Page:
The North Koreans fought for the liberation and sovereignty of their country. They were not given a crown without the jewels like ANC leaders were in 1994. US author Karl Evanzz writes in his book The Judas Factor: The Plot to Kill Malcolm X that during the Japanese colonial rule of Korea, which began in 1910, three Korean independence movements were cultivated abroad. Because Korea was strategically important to China, the Soviet Union, and the United States, the government in each of those countries sought during World War II to cultivate individuals it believed could lead Korea following the defeat of Japan. China harboured Kim Koo, a populist regarded by his fellow countrymen as Korea’s saviour. The Soviet Union banked its hopes on Kim Il Sung, a charismatic speaker and soldier in the Red Army The United States developed plans to install Sungman Rhee, a Princeton University graduate with ties to the Office of Strategic Services which evolved into the CIA after an infusion of personnel from Nazi Germany, such as Third Reich Chief of Intelligence Reinhard Gehlen, handed over to American officials following the defeat of Germany.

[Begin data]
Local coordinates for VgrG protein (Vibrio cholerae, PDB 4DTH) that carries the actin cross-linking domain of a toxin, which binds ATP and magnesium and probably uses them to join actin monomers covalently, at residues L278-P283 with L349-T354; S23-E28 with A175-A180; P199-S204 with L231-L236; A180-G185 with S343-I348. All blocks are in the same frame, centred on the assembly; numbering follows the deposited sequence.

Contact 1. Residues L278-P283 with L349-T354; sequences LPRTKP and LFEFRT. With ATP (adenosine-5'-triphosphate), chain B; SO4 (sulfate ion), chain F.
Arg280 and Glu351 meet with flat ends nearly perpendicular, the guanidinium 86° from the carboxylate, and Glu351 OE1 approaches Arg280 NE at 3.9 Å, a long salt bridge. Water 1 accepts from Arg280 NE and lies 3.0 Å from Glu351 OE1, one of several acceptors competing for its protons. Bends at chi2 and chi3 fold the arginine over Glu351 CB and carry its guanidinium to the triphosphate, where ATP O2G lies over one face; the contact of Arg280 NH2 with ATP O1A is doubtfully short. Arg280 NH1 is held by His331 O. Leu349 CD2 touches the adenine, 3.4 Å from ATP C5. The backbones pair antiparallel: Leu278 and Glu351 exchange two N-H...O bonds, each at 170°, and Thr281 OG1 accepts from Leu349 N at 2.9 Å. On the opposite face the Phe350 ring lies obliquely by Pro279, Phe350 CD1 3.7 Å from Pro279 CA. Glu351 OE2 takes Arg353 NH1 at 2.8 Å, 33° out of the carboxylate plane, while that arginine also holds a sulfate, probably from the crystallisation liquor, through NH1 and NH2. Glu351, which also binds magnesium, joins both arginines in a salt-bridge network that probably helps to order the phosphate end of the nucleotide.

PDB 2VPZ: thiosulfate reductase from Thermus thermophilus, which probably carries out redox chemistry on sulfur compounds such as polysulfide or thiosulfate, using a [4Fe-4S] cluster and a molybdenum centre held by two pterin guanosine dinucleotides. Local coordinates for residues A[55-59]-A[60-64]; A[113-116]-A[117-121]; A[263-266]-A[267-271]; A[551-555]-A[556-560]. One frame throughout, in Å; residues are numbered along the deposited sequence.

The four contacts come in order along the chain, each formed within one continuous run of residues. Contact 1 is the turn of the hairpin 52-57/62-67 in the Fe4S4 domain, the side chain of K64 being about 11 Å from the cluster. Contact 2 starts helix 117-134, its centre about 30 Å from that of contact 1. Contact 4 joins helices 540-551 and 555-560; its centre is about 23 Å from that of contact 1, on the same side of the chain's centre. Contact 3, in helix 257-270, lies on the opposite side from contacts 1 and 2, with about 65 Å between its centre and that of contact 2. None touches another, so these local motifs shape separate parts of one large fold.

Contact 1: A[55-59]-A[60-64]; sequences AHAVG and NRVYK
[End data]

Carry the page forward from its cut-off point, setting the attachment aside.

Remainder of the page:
After World War II ended, Japan was ejected from Korea. US President Franklin D. Roosevelt and Joseph Stalin of the Soviet Union reached an agreement at the Yalta Conference in February 1945, under which Korea would be governed by a joint trusteeship. The United States would govern the southern half of the nation, while North Korea would be under the Soviet Union’s control.

Kim Koo who lived in Shanghai during the war, returned to Korea after the Japanese occupation ended. He opposed the joint trusteeship, fearing it would lead to permanent division of his homeland. Kim became a folk hero to Koreans, but a fly in the ointment to the United States and the Soviet Union. Kim’s fears became reality when General John R. Hodge, Commander of the US Occupation Forces, held a rigged election in which Kim and Rhee became leaders of South Korea. In the interim, the Soviet Union installed Kim Il Sung in newly independent North Korea.